Flood returned to baseball for a short 1971 season—with the Washington Senators. Justice Blackmun’s pages-long introduction to the Flood v. Kunn decision, dubbed the “ode to baseball,” earned him reams of criticism, but until his death his only regret authoring it was that his list of 83-plus baseball greats somehow missed mentioning Mel Ott.
Justice Blackmun’s Ode to Baseball
The 2015 World Series is squarely in view, and with the Washington Nationals making their first race for the October pennant, it seems an entirely appropriate time to kindle the flame of baseball fandom, and to take a look at one of the most unusual judicial writs in American history (the footnotes, quoting as they do Bernard Shaw, Ernest Thayer on “Casey at the Bat,” and other snippets of baseball poetry, also invite perusal):
It is a century and a quarter since the New York Nine defeated the Knickerbockers 23 to 1 on Hoboken’s Elysian Fields June 19, 1846, with Alexander Jay Cartwright as the instigator and the umpire. The teams were amateur, but the contest marked a significant date in baseball’s beginnings. That early game led ultimately to the development of professional baseball and its tightly organized structure.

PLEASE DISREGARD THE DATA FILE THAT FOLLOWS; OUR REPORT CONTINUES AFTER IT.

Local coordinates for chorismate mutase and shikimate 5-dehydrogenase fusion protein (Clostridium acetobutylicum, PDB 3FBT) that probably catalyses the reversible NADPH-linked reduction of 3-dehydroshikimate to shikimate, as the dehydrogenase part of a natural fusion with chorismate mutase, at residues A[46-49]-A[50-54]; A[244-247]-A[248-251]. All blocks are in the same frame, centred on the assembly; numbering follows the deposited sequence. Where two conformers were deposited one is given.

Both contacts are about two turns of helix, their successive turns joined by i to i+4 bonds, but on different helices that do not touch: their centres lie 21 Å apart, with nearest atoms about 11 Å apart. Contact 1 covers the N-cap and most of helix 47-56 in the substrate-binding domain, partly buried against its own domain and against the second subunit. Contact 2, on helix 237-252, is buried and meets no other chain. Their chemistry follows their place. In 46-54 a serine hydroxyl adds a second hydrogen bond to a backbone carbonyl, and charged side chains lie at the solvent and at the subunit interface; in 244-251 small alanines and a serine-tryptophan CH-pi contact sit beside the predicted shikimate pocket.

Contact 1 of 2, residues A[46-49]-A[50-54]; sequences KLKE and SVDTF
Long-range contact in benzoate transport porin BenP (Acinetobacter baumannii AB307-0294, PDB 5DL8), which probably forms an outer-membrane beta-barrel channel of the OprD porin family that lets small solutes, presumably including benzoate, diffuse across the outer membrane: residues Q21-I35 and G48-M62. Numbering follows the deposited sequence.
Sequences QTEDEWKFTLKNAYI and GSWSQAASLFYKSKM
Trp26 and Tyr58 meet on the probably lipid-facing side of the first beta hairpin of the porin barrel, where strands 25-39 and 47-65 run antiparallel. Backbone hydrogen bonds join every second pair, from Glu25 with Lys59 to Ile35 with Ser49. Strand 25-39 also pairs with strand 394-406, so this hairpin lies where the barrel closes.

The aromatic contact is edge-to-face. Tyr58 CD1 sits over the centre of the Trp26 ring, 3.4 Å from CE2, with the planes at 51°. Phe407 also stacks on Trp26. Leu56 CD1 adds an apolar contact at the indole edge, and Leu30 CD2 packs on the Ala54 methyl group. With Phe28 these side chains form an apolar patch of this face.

The Cincinnati Red Stockings came into existence in 1869 upon an outpouring of local pride. With only one Cincinnatian on the payroll, this professional team traveled over 11,000 miles that summer, winning 56 games and tying one. Shortly thereafter, on St. Patrick’s Day in 1871, the National Association of Professional Baseball Players was founded and the professional league was born.
The ensuing colorful days are well known. The ardent follower and the student of baseball know of General Abner Doubleday; the formation of the National League in 1876; Chicago’s supremacy in the first year’s competition under the leadership of Al Spalding and with Cap Anson at third base; the formation of the American Association and then of the Union Association in the 1880′s; the introduction of Sunday baseball; interleague warfare with cut-rate admission prices and player raiding; the development of the reserve ‘clause’; the emergence in 1885 of the Brotherhood of Professional Ball Players, and in 1890 of the Players League; the appearance of the American League, or ‘junior circuit,’ in 1901, rising from the minor Western Association; the first World Series in 1903, disruption in 1904, and the Series’ resumption in 1905; the short-lived Federal League on the majors’ scene during World War I years; the troublesome and discouraging episode of the 1919 Series; the home run ball; the shifting of franchises; the expansion of the leagues; the installation in 1965 of the major league draft of potential new players; and the formation of the Major League Baseball Players Association in 1966.